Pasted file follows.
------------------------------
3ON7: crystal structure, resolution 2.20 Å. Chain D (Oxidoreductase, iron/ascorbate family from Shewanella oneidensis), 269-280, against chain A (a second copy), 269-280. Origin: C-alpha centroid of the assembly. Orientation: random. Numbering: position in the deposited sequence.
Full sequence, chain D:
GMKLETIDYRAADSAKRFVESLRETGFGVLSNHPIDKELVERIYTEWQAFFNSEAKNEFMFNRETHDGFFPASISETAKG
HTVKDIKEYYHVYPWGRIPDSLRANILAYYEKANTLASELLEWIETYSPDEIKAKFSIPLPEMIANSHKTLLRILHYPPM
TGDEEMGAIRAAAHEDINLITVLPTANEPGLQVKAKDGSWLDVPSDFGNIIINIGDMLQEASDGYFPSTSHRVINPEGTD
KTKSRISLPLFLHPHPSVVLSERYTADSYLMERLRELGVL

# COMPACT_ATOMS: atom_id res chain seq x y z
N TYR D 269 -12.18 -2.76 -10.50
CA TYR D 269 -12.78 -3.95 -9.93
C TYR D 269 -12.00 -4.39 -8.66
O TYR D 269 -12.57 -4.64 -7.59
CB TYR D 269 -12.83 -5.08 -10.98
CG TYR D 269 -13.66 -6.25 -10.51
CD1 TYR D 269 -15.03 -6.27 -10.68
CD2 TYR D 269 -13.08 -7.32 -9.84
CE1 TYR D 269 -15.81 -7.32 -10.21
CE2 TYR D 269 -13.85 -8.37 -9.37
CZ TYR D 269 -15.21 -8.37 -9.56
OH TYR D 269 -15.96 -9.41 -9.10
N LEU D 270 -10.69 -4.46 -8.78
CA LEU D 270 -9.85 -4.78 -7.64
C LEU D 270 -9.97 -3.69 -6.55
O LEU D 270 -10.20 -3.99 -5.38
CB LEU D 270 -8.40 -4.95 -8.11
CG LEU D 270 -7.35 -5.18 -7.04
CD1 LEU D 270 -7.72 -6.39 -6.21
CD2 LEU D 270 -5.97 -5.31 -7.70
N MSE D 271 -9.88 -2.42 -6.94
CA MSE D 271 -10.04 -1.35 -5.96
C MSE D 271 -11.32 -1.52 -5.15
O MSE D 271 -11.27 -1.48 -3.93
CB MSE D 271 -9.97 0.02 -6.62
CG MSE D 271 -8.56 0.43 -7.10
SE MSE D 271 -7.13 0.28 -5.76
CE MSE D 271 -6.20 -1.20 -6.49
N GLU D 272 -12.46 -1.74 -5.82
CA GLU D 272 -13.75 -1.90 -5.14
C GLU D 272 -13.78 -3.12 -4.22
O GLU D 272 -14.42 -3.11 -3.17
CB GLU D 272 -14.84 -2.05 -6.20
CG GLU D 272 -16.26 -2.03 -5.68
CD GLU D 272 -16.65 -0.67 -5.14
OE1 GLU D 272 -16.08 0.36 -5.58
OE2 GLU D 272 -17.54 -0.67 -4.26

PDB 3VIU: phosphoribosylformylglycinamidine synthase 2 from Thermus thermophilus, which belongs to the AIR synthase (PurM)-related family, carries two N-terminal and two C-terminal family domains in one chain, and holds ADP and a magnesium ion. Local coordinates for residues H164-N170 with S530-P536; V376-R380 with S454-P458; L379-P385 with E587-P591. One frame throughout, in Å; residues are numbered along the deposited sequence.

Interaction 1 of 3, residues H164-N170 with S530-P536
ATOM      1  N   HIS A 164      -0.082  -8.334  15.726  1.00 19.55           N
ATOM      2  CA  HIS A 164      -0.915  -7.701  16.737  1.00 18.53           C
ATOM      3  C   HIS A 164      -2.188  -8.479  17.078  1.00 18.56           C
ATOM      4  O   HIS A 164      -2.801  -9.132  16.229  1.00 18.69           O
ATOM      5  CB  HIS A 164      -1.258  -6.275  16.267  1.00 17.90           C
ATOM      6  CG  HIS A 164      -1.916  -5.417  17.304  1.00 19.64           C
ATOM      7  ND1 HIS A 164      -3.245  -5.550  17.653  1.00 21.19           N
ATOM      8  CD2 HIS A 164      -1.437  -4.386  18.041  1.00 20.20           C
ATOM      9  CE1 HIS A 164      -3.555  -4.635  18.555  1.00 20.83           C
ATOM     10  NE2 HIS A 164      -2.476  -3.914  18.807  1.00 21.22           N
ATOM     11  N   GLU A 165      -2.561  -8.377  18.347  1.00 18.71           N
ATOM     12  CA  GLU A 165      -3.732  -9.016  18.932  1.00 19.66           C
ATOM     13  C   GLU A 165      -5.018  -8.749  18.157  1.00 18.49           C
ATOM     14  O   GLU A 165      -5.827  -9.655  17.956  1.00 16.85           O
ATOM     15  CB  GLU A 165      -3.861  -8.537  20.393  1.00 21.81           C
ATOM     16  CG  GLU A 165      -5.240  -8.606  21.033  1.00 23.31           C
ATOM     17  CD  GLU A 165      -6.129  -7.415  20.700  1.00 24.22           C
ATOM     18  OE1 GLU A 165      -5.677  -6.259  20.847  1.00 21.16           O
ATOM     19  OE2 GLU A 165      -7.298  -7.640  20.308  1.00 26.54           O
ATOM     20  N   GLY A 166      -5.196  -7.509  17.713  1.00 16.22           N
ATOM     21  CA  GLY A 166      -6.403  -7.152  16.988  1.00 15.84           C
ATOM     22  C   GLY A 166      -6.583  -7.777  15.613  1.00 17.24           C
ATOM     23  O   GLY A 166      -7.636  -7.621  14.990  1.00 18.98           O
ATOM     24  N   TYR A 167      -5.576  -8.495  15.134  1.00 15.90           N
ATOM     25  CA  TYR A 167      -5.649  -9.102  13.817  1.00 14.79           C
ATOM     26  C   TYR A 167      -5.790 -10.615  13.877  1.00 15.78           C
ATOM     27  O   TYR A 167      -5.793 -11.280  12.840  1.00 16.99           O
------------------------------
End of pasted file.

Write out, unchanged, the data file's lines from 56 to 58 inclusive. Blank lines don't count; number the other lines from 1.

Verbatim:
ATOM     10  NE2 HIS A 164      -2.476  -3.914  18.807  1.00 21.22           N
ATOM     11  N   GLU A 165      -2.561  -8.377  18.347  1.00 18.71           N
ATOM     12  CA  GLU A 165      -3.732  -9.016  18.932  1.00 19.66           C